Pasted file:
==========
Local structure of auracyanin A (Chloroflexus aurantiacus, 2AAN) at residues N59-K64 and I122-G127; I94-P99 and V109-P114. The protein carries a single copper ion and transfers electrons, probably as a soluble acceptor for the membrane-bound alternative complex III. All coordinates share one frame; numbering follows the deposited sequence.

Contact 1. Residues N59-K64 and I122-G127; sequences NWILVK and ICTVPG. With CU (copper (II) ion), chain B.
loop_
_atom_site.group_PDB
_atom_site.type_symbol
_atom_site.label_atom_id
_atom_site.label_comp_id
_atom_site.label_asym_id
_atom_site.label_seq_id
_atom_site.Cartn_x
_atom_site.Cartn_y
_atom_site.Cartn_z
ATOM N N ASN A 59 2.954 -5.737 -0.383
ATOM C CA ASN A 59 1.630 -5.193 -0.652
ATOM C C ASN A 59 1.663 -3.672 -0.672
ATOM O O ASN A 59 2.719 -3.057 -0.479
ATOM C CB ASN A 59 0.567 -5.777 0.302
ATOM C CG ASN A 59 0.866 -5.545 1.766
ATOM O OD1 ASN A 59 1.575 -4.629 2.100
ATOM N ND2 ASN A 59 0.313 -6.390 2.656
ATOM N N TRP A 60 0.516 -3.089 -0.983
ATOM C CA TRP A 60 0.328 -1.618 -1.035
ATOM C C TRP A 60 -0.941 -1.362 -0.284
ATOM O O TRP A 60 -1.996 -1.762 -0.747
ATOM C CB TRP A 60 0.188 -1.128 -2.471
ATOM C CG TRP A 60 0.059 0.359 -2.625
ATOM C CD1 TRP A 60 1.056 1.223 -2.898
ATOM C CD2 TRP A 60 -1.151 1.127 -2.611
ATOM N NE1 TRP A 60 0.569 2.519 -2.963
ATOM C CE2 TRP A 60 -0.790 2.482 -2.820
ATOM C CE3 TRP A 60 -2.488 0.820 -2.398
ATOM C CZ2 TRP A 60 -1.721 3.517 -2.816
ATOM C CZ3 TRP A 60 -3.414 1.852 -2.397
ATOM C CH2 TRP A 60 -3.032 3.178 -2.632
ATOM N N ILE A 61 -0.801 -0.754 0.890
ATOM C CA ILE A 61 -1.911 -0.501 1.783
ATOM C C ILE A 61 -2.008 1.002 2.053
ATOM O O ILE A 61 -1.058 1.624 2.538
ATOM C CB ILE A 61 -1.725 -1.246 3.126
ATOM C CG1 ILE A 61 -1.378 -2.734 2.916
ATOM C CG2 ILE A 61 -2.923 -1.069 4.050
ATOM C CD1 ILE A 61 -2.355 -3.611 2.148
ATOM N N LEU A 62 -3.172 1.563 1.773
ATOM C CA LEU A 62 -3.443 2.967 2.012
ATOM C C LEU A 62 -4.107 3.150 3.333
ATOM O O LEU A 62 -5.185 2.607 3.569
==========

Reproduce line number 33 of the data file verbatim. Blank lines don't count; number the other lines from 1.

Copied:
ATOM C CZ3 TRP A 60 -3.414 1.852 -2.397